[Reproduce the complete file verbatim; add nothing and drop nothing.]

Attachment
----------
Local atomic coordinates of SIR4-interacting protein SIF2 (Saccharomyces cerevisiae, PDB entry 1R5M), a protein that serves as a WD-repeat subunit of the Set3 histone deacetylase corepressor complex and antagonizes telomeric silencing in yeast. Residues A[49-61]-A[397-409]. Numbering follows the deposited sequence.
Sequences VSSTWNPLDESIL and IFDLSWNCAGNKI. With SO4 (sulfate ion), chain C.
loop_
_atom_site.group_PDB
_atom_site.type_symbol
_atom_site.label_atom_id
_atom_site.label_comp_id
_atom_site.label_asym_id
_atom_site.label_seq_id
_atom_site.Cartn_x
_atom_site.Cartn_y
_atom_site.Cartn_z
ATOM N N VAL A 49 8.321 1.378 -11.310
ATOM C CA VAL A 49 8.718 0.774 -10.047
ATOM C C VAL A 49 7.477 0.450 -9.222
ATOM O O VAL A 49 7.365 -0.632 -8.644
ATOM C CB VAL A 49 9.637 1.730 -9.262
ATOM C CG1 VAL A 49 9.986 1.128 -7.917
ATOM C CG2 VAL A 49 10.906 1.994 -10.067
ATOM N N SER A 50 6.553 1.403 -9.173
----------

Local atomic coordinates of SIR4-interacting protein SIF2 (Saccharomyces cerevisiae, PDB entry 1R5M), a protein that serves as a WD-repeat subunit of the Set3 histone deacetylase corepressor complex and antagonizes telomeric silencing in yeast. Residues A[49-61]-A[397-409]. Numbering follows the deposited sequence.
Sequences VSSTWNPLDESIL and IFDLSWNCAGNKI. With SO4 (sulfate ion), chain C.
loop_
_atom_site.group_PDB
_atom_site.type_symbol
_atom_site.label_atom_id
_atom_site.label_comp_id
_atom_site.label_asym_id
_atom_site.label_seq_id
_atom_site.Cartn_x
_atom_site.Cartn_y
_atom_site.Cartn_z
ATOM N N VAL A 49 8.321 1.378 -11.310
ATOM C CA VAL A 49 8.718 0.774 -10.047
ATOM C C VAL A 49 7.477 0.450 -9.222
ATOM O O VAL A 49 7.365 -0.632 -8.644
ATOM C CB VAL A 49 9.637 1.730 -9.262
ATOM C CG1 VAL A 49 9.986 1.128 -7.917
ATOM C CG2 VAL A 49 10.906 1.994 -10.067
ATOM N N SER A 50 6.553 1.403 -9.173